If you live in Vienna (Austria) or nearby, you might like to attend one of my creative writing workshops. They’re an ideal way for you to enrich your regular writing practice. And if you’re up for the challenge of an actual game, you might like to join one of my short story boot camps. The aim of the boot camp is for you to write a short story and get it published!

Whether you join me or not, I wish you every success with your writing. May you go out there and win!

A Story Seed (how to write a powerful story)

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A Story Seed

A story seed,

contains everything needed,

to reach like a mighty redwood,

for the sun.

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With space to breathe,

on the fertile soil of the page,

flowing like a mountain stream from the pen,

in the sunshine of the imagination,

a story comes to life.

 

Where do you get such story seeds? Certainly not at the local nursery. And, despite what people might have heard, a story seed is not merely an idea.

One great place to discover a story seed is in your memory

A story seed can be yielded from the fruits of rich experience. They can arise through potent memories. They might not be imbued with vivid detail, but they are underlain with strong feeling. Out of curiosity, a strong desire to understand this feeling, the writer sets their pen to the page. And so the story begins.

 

The importance of title

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A title,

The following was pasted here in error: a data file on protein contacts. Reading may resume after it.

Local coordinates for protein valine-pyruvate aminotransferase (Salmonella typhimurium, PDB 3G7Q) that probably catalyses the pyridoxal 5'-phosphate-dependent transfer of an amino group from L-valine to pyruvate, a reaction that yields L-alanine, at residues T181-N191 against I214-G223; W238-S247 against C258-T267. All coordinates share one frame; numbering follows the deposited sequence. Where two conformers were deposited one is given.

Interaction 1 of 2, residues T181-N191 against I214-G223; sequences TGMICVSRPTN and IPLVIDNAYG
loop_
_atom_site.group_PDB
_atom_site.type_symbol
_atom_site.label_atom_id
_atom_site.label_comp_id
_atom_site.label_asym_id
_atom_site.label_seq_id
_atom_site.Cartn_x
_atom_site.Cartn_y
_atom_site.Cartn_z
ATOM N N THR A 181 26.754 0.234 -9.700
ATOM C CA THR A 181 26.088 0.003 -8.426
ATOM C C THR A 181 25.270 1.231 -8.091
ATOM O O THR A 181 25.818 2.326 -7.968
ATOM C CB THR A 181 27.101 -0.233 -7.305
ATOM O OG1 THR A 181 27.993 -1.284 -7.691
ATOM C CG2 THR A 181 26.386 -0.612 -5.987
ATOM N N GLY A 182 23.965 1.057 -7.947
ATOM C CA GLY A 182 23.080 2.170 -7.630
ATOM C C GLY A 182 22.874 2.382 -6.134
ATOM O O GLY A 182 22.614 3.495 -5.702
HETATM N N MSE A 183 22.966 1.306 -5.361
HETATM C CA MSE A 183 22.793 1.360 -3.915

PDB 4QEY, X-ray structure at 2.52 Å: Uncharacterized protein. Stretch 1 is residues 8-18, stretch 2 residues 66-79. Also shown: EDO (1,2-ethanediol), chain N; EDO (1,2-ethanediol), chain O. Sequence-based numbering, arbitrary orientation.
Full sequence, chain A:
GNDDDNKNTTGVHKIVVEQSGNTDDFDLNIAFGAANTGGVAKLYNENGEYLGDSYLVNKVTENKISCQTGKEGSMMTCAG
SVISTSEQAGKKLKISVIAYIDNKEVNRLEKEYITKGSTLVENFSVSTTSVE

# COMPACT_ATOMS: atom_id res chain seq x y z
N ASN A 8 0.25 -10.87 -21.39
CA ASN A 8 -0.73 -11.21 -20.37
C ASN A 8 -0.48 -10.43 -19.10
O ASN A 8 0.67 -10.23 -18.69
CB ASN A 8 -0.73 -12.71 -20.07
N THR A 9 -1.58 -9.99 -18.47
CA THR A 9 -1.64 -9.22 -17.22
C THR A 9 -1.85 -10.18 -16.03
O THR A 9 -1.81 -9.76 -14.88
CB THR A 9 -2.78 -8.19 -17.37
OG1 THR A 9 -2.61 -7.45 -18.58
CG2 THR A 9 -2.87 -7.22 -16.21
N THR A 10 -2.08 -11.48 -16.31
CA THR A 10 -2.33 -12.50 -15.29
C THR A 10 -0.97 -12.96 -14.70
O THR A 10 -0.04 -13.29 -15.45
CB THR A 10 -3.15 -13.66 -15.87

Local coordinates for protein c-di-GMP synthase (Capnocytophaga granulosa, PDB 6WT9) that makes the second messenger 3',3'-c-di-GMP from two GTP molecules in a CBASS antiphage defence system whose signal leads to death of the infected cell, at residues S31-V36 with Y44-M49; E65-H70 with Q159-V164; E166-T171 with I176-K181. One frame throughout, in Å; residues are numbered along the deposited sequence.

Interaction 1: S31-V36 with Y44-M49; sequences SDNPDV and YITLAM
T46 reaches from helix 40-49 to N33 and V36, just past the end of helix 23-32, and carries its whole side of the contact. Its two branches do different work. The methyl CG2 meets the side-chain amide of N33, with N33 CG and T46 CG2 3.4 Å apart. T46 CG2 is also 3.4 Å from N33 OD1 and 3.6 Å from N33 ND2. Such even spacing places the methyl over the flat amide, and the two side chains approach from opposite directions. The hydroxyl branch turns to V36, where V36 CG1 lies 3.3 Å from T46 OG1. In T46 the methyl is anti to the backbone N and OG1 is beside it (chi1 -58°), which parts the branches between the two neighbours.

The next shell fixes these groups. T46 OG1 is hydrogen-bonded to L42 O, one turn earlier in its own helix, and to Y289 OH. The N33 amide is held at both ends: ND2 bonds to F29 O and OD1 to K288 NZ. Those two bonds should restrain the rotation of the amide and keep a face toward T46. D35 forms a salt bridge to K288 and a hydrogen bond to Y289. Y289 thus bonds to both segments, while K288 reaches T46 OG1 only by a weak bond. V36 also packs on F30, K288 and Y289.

like the moon,

casts its subtle light,

gently swaying the story’s tide.

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Without title is writing in the dark.

With wrong title is writing in the fog.

With right title is writing in the clear moonlight.


So I told a couple of participants in the January short story in Vienna. What do you think?

Would  F. Scott Fitzgerald have written a different story with a title such as “Good Ole Gatsby”?

How about “My Travel Tales” by Jack Kerouac? Or “Black Horse” by Anna Sewell?

Did these authors write their stories and arrive at the title later?  I wonder.

Outer world / Inner world–an original approach to writing immersive scenes

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No doubt you’ve been drilled on the writer’s axiom: Show, don’t tell. And I’m sure you’re well-versed on how to write richly immersive scenes using the palette of senses. But I bet you’ve never heard of the “Outer world / Inner world” approach to writing scenes. Or if you have, then it’s because you discussed it with me—the originator!

The outer world / inner world approach to writing a scene is included in the creative writing exercises I hand out in the writing boot camps. I thought it’s time to share the secret with you:

The Outer World / Inner World Approach

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POV focus

In the above “Outer World / Inner World” diagram, a shift in focus within the same point of view (POV) is shown. On the left hand side of the diagram the narrative is focused on the outer world (the inner world is peripheral). As the narrative progresses the focus makes a transition to the inner world (the outer world becomes peripheral).

The outer world (sensory)